Javascript is not enabled.

Javascript must be enabled to use this site. Please enable Javascript in your browser and try again.

Content starts here


March is Women's History Month, a time dedicated to recognizing the significant yet often overlooked contributions of women throughout history. In fields such as science, business, politics, the arts, and beyond, women have served as leaders, inventors, creators, and more, even when archaic laws and practices made it difficult to do so.

The origins of Women's History Month can be traced back to the early 20th century, when women began advocating for recognition of their achievements and contributions. The movement gained momentum when President Jimmy Carter proclaimed the week of March 8, 1980, as National Women's History Week, coinciding with International Women's Day. By 1987, Congress extended the observance to the entire month of March, creating Women's History Month to celebrate women's contributions and address challenges like gender discrimination, wage inequality, and limited access to healthcare and education.

Dr. Ethel Percy Andrus: A pioneer in volunteering

One woman who made an extraordinary contribution to the country and to older Americans is AARP’s founder, Dr. Ethel Percy Andrus.

After retiring to care for her aging mother, Dr. Andrus volunteered with the California Retired Teachers Association. Her volunteer work exposed her to teachers grappling with the challenges of inflation and escalating healthcare costs, leading to pensions that no longer covered their basic needs. The turning point came when she encountered a former teacher living in a backyard chicken coop due to insufficient income for proper housing. Confronted with this stark situation, she knew she had to do something.

That "something" was the establishment of the National Retired Teachers Association in 1947. Dr. Andrus's goal was to create an affordable group health insurance policy for retired teachers. However, most insurance companies deemed the venture too risky, and she was rejected by 42 companies before finding one willing to underwrite the policies. Soon, her organization was inundated with requests from non-educators eager to purchase the plan. Dr. Andrus's organization evolved into what we know today as AARP.

Honoring Women Through Volunteerism

Women's History Month offers several opportunities to honor and celebrate women's contributions by volunteering. If you are seeking inspiration, here are several ways your time and talent can make a difference.

Mentorship, leadership, and support programs: Various businesses, nonprofits, and community organizations sponsor mentoring and leadership development programs. Volunteering as a mentor for women, young women, and girls allows you to offer guidance, support, and encouragement as they progress through their academic and professional journeys. Organizations like Lean In, Woman to Woman Mentoring, Big Brothers Big Sisters, Girls Inc., and Black Girls Code provide opportunities that significantly impact the lives of women and girls. For those interested in connecting with other women, consider starting or joining the Ethel Circle, a private Facebook group dedicated to women supporting women.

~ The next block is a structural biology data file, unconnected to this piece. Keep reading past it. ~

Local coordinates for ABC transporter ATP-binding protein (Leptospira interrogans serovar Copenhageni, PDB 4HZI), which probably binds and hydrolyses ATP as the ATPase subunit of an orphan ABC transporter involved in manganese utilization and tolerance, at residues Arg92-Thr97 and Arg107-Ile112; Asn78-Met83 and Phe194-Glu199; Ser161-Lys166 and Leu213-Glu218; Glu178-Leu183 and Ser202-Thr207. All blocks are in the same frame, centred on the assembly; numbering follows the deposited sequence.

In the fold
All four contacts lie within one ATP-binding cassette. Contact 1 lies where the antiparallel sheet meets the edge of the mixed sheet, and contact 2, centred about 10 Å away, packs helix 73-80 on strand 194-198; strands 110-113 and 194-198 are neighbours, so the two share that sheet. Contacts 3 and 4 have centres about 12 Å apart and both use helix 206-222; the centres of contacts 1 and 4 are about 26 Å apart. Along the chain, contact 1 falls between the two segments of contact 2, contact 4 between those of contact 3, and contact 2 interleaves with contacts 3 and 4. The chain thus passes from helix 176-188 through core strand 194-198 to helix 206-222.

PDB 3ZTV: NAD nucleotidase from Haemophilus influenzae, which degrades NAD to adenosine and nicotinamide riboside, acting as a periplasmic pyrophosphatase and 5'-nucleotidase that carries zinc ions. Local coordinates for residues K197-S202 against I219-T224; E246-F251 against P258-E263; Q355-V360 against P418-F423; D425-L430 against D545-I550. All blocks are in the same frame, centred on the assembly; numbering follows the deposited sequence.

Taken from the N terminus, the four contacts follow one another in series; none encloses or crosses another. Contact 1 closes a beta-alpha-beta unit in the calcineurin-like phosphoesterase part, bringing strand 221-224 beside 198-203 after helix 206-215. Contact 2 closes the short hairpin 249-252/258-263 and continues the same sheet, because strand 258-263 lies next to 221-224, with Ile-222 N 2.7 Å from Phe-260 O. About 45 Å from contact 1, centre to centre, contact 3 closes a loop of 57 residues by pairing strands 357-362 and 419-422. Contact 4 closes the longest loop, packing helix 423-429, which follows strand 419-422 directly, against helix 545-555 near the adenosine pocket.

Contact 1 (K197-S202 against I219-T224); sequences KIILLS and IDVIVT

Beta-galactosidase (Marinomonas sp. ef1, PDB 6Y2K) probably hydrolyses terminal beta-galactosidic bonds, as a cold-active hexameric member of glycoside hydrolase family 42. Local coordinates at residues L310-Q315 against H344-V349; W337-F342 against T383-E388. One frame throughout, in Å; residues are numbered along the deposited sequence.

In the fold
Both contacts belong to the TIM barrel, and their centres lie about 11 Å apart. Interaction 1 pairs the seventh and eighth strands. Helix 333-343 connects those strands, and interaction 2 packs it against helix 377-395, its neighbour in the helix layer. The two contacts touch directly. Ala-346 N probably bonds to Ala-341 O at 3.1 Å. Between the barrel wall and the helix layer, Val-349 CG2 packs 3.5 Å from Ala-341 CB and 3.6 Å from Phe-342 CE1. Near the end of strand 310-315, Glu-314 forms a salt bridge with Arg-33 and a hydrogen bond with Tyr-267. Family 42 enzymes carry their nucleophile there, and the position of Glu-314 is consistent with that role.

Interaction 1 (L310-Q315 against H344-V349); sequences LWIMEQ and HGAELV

Women's shelters and support centers: Support women who have experienced abuse or trauma by volunteering at women's shelters, crisis centers, or organizations dedicated to assisting survivors of  domestic violence or sexual assault. You can offer emotional support, assist in distributing resources, and help to create safe and empowering environments.

Women’s history initiatives: Women's History Month is the perfect occasion to highlight women's significant contributions. Look for historical societies, museums, or archives focused on preserving and promoting women's history and heritage.  Groups such as the National Women’s History Alliance, the National Trust for Historic Preservation, and local historical societies need volunteers. Your role may involve assisting with research, cataloging, and digitization efforts to ensure that the stories and contributions of women are documented and accessible for future generations.

Your community: Participate in community service projects aimed at benefiting women and girls, such as organizing donation drives for menstrual hygiene products, toiletries, and clothing. Partner with local nonprofits and service organizations to address specific needs and support initiatives that uplift and empower women in your own community.

Looking for more volunteer opportunities? Find them at

Share This Article